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Treedom

Treedom

Participants at the International Association of Science Parks 2020 Virtual Conference were connected to Treedom’s website when they clicked on the “IASP Forest” at right.

When AIM Group International customized its proprietary platform, AIM Communication, for the International Association of Science Parks (IASP) 2020 Virtual Conference, Dec. 1-3, its goal was to give participants an immersive online experience that would engage and entertain them, said Annalisa Ponchia Baccara, CMP, CMM, AIM’s director of innovation, customer experience, and international congress development. Every detail in the 3D visual environment was carefully considered and personalized, said Ponchia Baccara, who is located in Padua, Italy — down to the exact mix of gender, age, and race of the figures who appeared onscreen chatting and cycling outside the virtual venue.

Some of what participants saw online was destined for life beyond
the screen and the event itself. The trees that can be glimpsed through the windows in the lobby-like virtual IASP Hall represent — and resemble — actual cacao trees to be planted in villages in Cameroon. The trees, one for each meeting participant, were purchased through a company called Treedom, which plants income-producing fruit trees in Africa, Asia, and South and Latin America.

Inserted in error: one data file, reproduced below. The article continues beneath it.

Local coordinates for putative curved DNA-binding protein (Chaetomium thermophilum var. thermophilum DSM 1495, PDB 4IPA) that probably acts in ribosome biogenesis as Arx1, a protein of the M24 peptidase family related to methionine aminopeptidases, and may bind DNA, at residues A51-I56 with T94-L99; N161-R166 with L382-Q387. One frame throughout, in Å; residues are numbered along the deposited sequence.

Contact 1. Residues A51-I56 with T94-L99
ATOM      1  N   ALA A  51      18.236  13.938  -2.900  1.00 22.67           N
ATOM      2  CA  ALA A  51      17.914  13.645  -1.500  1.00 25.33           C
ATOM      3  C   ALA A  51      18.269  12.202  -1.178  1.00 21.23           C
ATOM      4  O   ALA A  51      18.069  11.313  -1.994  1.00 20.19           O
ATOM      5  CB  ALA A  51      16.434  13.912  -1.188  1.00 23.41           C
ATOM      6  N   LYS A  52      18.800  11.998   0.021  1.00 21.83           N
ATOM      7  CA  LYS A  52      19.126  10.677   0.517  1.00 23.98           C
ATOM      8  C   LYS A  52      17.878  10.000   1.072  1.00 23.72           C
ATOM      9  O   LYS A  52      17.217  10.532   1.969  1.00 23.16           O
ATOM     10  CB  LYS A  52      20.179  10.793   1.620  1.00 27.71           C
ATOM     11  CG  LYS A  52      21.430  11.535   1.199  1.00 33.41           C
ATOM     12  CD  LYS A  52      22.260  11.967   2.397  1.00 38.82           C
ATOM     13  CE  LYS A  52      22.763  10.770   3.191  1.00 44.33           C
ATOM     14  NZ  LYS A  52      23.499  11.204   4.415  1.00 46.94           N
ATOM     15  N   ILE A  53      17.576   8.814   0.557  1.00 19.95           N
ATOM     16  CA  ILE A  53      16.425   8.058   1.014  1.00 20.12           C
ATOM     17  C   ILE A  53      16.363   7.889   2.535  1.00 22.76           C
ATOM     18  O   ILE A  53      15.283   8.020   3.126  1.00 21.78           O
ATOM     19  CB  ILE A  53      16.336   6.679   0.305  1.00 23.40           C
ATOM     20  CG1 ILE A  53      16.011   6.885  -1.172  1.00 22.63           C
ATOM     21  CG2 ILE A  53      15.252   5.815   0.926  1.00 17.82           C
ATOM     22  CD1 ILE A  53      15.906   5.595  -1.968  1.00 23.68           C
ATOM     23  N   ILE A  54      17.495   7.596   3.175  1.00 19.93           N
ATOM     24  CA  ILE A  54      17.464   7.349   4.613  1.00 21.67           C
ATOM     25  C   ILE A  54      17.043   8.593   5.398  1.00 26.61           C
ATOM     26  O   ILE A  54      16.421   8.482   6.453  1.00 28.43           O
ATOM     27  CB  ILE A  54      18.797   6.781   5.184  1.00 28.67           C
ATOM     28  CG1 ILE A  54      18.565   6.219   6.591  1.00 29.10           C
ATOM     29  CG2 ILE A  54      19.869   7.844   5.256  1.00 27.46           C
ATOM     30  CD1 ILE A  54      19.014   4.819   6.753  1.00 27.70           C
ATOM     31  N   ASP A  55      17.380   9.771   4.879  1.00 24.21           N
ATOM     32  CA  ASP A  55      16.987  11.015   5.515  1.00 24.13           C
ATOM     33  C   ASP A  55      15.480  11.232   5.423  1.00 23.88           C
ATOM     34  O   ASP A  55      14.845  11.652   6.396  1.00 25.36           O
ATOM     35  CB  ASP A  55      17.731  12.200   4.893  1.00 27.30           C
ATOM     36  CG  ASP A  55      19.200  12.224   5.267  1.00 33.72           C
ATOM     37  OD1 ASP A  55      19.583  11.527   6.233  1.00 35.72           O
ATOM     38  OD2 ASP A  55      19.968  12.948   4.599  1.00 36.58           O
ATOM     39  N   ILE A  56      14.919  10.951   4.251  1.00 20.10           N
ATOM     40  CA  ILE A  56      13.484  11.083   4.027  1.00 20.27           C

Treedom’s mission, supporting sustainable economic opportunity while combatting deforestation, is fully aligned with IASP’s goals of leveraging its global network to spur innovation and economic growth. But Treedom also proved to be a good experiential fit for the engagement that IASP and AIM International set out to create — Treedom’s platform was designed from the outset to feel more like a game than a transaction, and to allow users to follow the stories of the trees they plant online.

Treedom

A farmer in Cameroon carries a seedling from Treedom.

A Real-life FarmVille